Is Tiger Woods setting a bad example for America's youth? Well, maybe. At least according to one syndicated columnist.
In the aftermath of Woods' epic performance at the Masters golf tournament, Clarence Page of The Chicago Tribune decried the "racially charged, money-linked sports obsession" fueled by a "fixation in which the riches and fame of such sports heroes as Michael Jordan have caused a wildly disproportionate number of young black Americans, in particular, to focus on the brass ring of professional sports at the expense of more realistic and productive career paths." (The Denver Rocky Mountain News, 4/24/97)
And how is Tiger Woods exacerbating this problem? Well, he dropped out of Stanford, you see, to pursue his golf career. As Page writes, "That works out fine for his bank account, but, for too many others it only reinforces the wrongheaded notion that academics should take a back seat to athletics."
Woods, Jordan, Dallas Cowboy running back Emmitt Smith and other athletes who have left college early to pursue what many see as the filthy lucre available in pro sports are not at all bad role models. (That Lou Gehrig left Columbia after two years to pursue a baseball career does not seem to have tarnished his role model status.) They are merely doing what millions of others, including countless blacks, between the ages of 19 and 21 have done, very often with vigorous support from friends and family. They have merely taken a different, more beneficial path in their lives.
No, they do not all end up drug-crazed, unemployable, and sleeping on park benches. Many return to complete their degrees (a la Jordan and Smith) and many find success and happiness away from campus.
If college dropout Tiger Woods were a Marine Corps private at Parris Island, SC, 130 miles southeast of the home of the Masters, no one would dare say he was a bad role model. If 21-year-old Tiger Woods were a nuclear power specialist aboard a submarine at Kings Bay, Georgia, 250 miles south of the home of the Masters, no one would dare say that he had forsaken his education. If pencil-neck geek Tiger Woods found computers more interesting than college, and left the "Stanford of the East" to found Microsoft, no one would say that he had taken a fatal turn in life.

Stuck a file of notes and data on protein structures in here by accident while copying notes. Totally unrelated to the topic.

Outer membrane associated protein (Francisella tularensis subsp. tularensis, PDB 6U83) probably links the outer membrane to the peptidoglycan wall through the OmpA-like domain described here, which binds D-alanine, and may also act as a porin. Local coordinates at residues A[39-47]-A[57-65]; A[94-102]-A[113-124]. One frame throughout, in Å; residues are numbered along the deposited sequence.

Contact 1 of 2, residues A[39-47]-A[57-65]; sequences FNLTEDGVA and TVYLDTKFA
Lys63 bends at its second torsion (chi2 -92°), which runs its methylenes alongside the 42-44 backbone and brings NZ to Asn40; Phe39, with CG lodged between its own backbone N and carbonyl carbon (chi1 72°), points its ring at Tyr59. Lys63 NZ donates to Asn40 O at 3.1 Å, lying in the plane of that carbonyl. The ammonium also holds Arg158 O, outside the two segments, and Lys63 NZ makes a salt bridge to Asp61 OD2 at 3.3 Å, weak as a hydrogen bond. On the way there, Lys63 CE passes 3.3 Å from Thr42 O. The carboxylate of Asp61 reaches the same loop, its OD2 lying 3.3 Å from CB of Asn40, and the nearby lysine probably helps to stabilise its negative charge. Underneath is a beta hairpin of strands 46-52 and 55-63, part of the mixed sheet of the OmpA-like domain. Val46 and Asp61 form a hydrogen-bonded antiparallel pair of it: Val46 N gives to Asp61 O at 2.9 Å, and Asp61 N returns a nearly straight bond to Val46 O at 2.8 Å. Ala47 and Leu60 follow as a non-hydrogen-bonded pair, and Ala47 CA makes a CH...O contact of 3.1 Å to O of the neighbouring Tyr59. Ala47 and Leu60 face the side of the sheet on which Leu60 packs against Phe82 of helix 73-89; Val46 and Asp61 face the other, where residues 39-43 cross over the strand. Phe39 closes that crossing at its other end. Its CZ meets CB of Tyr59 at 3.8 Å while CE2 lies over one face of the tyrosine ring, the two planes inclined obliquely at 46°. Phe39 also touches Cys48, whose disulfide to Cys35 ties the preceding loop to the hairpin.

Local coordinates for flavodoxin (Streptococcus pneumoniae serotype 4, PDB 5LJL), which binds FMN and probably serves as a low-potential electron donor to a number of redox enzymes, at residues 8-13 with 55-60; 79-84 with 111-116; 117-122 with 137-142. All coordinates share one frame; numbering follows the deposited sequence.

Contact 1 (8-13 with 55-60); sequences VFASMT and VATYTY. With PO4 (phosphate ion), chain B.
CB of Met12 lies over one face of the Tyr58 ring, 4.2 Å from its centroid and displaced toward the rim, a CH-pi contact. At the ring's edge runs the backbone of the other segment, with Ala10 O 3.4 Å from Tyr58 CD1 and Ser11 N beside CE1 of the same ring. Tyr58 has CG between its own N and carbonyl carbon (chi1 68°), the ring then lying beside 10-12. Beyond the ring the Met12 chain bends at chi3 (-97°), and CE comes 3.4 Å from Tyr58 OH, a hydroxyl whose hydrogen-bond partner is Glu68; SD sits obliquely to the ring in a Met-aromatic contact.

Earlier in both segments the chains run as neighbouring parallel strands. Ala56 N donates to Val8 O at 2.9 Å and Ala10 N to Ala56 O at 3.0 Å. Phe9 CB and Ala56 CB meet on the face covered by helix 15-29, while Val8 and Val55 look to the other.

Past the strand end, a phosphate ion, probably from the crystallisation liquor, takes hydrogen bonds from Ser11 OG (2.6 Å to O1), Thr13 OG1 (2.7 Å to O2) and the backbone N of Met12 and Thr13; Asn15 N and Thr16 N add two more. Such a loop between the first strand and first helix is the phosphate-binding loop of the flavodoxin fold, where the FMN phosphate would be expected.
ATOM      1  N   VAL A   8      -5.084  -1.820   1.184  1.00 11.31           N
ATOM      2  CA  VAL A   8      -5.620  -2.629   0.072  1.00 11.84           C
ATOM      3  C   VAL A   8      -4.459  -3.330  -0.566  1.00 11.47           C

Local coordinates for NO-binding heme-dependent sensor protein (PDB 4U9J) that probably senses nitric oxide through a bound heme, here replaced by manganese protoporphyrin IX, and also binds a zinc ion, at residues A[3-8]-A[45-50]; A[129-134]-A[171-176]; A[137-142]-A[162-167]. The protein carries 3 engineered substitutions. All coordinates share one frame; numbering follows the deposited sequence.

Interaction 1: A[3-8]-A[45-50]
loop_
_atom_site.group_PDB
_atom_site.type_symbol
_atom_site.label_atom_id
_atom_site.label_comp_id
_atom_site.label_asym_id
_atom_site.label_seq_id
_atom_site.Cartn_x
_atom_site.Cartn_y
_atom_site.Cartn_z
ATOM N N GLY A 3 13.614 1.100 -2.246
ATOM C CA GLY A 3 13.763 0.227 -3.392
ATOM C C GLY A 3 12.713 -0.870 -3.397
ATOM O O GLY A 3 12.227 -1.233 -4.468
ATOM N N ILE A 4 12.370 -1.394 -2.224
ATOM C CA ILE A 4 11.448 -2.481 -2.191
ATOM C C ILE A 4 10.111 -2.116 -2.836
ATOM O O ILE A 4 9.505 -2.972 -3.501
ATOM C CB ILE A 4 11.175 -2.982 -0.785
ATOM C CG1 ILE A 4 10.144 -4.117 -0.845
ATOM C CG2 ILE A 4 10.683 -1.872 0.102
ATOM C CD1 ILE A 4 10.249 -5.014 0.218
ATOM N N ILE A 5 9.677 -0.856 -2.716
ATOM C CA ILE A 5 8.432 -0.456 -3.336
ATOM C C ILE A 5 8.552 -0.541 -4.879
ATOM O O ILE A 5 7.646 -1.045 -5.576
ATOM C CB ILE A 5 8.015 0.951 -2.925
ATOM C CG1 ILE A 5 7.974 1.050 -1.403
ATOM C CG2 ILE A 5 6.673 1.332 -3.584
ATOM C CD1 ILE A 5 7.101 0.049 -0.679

A college education is not necessarily a bad thing. Yet Americans have simply developed too many wrong attitudes about it. As usual, government intrusion makes matters worse.
Consider the way we congratulate ourselves about the number of people who attend college in the United States. In reality, the United States has done with college diplomas what banana republics have a propensity to do with their currency. We have printed so many pieces of paper that many of them are mere certificates of having warmed a chair for four years. I received a fine education at Arizona State University (ASU), yet I do not hesitate to call it a diploma mill.
As a liberal arts major, I received my share of ridicule. Yet, in order to earn my degree, I had to write numerous term papers and organize my thoughts rapidly and succinctly on numerous essay exams. Even though my course material may not have appeared to be practical, I fine tuned intellectual and analytical skills which would benefit me in any profession.
Unfortunately, too many students pursue courses of study which may appear practical, yet are of questionable value.